- Simplify your writing by omitting jargon.
“Jargon is extremely useful. It makes writers seem like sophisticated insiders. Unfortunately, it makes life much harder for readers. Remember the Iron Imperative? Jargon accomplishes the opposite: it clearly communicates that you think you are more important than the reader.”
The only times it is appropriate to use jargon in business writing is when: 1) Everyone in the audience knows the term, 2) The term has a specific, legally required definition, 3) You define the word up front before using it throughout the rest of the document. If jargon doesn’t fit into one of these instances, Bernoff suggests we replace it to make ourselves look smarter and our readers feel smarter.
- Toss out weasel words.
“A weasel word is an adjective, adverb, or noun that indicates quantity or intensity but lacks precision. Grammatically, these words are typically called qualifiers or intensifiers Here are some common weasel worlds: ‘most,’ ‘many,’ ‘few,’ ‘rarely,’ ‘millions,’ ‘cheap,’ ‘countless,’ I call them weasel words because they’re the words that writers use to make flimsy generalizations that are not provable or defensible.”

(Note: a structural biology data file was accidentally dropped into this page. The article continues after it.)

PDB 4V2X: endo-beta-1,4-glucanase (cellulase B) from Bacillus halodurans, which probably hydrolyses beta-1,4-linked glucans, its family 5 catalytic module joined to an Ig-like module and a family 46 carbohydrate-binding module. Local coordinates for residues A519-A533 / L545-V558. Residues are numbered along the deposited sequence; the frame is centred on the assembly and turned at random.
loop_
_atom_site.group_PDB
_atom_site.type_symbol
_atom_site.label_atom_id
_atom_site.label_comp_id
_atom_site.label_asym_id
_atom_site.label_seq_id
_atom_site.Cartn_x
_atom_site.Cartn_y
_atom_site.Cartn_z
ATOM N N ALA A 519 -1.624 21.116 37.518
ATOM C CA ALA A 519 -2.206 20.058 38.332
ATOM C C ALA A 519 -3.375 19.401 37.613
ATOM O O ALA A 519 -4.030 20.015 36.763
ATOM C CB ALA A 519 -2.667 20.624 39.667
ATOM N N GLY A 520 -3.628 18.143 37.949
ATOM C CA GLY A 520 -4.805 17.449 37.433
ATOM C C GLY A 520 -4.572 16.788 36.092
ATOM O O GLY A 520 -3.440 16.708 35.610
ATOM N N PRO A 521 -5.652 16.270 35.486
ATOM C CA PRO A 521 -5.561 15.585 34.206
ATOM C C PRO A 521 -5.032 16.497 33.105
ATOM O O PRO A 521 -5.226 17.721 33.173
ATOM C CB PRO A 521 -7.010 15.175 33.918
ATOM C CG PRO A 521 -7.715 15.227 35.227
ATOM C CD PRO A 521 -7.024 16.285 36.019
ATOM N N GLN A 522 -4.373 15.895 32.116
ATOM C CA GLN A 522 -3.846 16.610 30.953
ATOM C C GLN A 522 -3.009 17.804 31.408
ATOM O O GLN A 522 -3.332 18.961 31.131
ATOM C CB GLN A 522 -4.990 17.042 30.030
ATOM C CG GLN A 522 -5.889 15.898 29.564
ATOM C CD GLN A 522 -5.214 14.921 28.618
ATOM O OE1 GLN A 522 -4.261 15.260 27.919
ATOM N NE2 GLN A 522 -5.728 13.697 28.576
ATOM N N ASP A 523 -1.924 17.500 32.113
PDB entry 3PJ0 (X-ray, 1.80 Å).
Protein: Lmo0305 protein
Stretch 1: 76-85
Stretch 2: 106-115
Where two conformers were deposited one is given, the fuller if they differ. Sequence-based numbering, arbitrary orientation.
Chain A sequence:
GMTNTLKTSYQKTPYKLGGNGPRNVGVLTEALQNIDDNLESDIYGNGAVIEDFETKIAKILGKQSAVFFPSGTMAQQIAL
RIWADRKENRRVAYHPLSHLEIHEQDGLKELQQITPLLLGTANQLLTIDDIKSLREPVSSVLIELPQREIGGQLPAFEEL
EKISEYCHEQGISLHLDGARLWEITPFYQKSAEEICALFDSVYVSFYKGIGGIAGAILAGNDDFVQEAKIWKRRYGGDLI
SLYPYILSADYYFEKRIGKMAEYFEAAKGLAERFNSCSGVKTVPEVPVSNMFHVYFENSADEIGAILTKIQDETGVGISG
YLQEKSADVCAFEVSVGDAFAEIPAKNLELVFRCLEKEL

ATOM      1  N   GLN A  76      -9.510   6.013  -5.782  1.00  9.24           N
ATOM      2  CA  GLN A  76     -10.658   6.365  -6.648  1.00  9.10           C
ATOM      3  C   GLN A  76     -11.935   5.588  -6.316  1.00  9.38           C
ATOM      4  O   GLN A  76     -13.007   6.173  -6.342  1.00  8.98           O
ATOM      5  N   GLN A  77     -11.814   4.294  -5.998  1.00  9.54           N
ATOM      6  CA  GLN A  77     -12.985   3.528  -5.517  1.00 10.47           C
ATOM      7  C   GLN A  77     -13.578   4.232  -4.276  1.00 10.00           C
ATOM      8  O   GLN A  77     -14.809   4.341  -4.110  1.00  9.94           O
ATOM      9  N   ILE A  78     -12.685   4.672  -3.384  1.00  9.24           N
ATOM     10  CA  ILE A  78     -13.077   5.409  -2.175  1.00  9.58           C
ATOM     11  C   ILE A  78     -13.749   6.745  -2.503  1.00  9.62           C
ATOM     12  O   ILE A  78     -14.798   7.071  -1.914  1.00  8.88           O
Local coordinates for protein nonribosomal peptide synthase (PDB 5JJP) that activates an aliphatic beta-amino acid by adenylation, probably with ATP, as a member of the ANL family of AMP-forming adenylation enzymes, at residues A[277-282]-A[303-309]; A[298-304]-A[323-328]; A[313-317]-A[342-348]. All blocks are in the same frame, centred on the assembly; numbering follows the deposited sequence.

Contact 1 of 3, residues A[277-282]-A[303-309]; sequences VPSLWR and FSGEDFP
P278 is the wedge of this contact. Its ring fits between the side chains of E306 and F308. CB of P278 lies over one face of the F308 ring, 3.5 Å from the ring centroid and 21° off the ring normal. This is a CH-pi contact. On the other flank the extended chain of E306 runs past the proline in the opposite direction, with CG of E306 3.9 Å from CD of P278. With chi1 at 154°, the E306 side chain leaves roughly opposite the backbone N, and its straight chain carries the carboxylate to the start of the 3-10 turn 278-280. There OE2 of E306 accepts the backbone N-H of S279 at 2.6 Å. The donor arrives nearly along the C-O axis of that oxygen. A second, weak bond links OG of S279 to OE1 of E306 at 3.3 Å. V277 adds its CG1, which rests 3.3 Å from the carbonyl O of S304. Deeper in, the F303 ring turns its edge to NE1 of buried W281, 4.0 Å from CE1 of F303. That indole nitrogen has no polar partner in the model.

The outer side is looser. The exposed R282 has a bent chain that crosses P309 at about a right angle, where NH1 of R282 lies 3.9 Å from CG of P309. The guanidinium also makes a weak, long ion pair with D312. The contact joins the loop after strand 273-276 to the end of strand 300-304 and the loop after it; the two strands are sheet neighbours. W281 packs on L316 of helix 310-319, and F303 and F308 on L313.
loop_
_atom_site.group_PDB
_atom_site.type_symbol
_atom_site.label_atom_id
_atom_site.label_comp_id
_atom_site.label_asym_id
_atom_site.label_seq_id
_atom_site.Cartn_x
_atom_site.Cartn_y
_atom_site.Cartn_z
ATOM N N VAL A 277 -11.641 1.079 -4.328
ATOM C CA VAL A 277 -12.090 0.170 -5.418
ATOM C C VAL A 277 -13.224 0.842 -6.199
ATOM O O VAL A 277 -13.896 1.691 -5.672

It’s easier to use weasel words than doing the research to back up our claims, but the resulting writing is wimpy and unconvincing. Instead of tossing in generalizations when we are unsure to make ourselves feel more comfortable, we should instead write as boldly as we can, with actual numbers or specifics.
- Use numbers carefully.
“Words lie. Numbers don’t. Numbers are precise, reliable, and persuasive. Except when they aren’t.”
While numbers are preferred over weasel words, we need to be careful about how we use them. Some tips Bernoff shares for using numbers wisely include: 1) Provide context to make numbers meaningful. Unless we have something to compare it to, the number has no meaning. 2) Remember that correlation doesn’t equal causation. We shouldn’t create meaning where it doesn’t exist. Sometimes correlated numbers are just a coincidence. 3) Be precise about how we present numbers, taking into account when to use decimals. 4) Question the bias and methodology of the numbers.
- Create an inviting structure.
“Every paragraph that your reader reads, they’re potentially losing interest. The more paragraphs, the greater the chance they won’t make it to the end of what you’ve written. Unless it’s short, a piece of writing made of paragraphs looks uniform and therefore intimidating, especially on a narrow screen like a smartphone.”
The best way to overcome large masses of text that make readers’ eyes glaze over, is by breaking up our writing with headings, bullets, lists, tables, graphics, quotes, and links. This gives the readers signposts, so they can see that what’s coming is interesting.
Check out Writing Without Bullshit for a detailed guide to writing better. In the meantime, I hope these takeaways were helpful for you and that we can all work together to create more powerful business writing, free from bullshit.